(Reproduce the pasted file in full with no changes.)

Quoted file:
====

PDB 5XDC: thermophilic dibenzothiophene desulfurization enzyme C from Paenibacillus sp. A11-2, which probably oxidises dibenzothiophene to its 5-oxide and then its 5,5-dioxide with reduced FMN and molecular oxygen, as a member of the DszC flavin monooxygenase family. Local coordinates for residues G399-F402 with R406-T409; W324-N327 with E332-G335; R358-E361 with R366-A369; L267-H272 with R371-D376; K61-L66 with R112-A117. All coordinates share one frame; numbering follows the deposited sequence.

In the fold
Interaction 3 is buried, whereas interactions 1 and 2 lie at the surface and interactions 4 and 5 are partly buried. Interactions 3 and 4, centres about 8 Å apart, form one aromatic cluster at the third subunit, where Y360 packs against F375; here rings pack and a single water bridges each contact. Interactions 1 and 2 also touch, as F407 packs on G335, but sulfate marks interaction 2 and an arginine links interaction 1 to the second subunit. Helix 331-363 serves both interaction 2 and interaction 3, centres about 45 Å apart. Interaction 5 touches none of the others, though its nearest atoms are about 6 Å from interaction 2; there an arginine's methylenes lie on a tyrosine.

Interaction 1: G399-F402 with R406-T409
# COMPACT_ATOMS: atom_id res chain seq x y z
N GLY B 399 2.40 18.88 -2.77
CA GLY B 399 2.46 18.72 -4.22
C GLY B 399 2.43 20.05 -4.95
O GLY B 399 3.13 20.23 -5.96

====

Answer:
PDB 5XDC: thermophilic dibenzothiophene desulfurization enzyme C from Paenibacillus sp. A11-2, which probably oxidises dibenzothiophene to its 5-oxide and then its 5,5-dioxide with reduced FMN and molecular oxygen, as a member of the DszC flavin monooxygenase family. Local coordinates for residues G399-F402 with R406-T409; W324-N327 with E332-G335; R358-E361 with R366-A369; L267-H272 with R371-D376; K61-L66 with R112-A117. All coordinates share one frame; numbering follows the deposited sequence.

In the fold
Interaction 3 is buried, whereas interactions 1 and 2 lie at the surface and interactions 4 and 5 are partly buried. Interactions 3 and 4, centres about 8 Å apart, form one aromatic cluster at the third subunit, where Y360 packs against F375; here rings pack and a single water bridges each contact. Interactions 1 and 2 also touch, as F407 packs on G335, but sulfate marks interaction 2 and an arginine links interaction 1 to the second subunit. Helix 331-363 serves both interaction 2 and interaction 3, centres about 45 Å apart. Interaction 5 touches none of the others, though its nearest atoms are about 6 Å from interaction 2; there an arginine's methylenes lie on a tyrosine.

Interaction 1: G399-F402 with R406-T409
# COMPACT_ATOMS: atom_id res chain seq x y z
N GLY B 399 2.40 18.88 -2.77
CA GLY B 399 2.46 18.72 -4.22
C GLY B 399 2.43 20.05 -4.95
O GLY B 399 3.13 20.23 -5.96